• Macrolides have been associated with increased risk of asthma but may be helpful for pulmonary symptoms
  • Fundoplication has not been shown to be effective for reducing aspiration pneumonia.  Fundoplication could increase risk due to worsened esophageal drainage.
  • ALTEs (BRUEs -brief resolved undefined events) need swallow study NOT PPIs

POTS and Joint Hypermobility: what do they have to do with functional abdominal pain?

Miguel Saps  University of Miami

Key points:

  • Patients with POTS and joint hypermobility have frequent functional abdominal pain as well as other comorbidities
  • Beighton Score can determine if joint hypermobility is present
  • Brighton Score determines if hypermobile Ehlers-Danlos syndrome is present
  • Patients with frequent fatigue.  Gradual progressive and regular exercise is important part of therapy.  Can start with recombant exercise – training bicycle exercise, swimming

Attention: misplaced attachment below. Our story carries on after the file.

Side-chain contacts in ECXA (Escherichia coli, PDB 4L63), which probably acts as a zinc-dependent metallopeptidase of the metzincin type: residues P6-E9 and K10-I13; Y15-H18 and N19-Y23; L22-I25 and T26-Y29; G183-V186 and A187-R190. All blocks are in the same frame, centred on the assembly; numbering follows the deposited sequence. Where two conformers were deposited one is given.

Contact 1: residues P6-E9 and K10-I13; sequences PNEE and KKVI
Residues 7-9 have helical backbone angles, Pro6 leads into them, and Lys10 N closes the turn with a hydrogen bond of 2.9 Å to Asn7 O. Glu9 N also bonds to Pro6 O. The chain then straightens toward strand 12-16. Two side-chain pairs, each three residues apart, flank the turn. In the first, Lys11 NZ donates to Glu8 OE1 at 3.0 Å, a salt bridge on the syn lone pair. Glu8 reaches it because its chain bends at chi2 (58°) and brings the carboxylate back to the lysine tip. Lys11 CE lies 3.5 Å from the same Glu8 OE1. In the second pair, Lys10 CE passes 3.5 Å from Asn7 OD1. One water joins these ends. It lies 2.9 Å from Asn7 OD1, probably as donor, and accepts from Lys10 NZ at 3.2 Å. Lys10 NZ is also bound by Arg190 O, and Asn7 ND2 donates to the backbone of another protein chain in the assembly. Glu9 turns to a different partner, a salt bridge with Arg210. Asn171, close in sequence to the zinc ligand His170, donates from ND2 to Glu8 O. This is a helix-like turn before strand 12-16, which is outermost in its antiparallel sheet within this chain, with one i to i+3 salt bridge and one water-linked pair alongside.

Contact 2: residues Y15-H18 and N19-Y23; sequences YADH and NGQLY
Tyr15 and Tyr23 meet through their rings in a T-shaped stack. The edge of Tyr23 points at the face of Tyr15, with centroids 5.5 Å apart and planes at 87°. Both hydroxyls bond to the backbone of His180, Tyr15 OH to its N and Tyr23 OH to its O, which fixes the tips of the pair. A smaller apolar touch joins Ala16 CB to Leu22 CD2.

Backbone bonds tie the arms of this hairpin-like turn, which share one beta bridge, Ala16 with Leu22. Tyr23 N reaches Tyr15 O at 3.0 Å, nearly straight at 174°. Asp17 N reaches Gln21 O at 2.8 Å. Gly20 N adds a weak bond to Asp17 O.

• Need to push salt intake and fluds

Do I need to test that C.R.A.P.?

Rina Sanghavi   Children’s Medical Center Dallas

This basic talk reviewed a broad range of issues related to functional abdominal pain.

Key points:

  • Carnett’s sign can help establish abdominal pain as due to abdominal wall pain rather than visceral pain
  • What is an appropriate evaluation?  Limited diagnostic testing for most patients.
  • Alarm symptoms include: Fevers, Nocturnal diarrhea, Dysphagia, Significant vomiting, Weight Loss/poor growth, Delayed Puberty, and Family history of IBD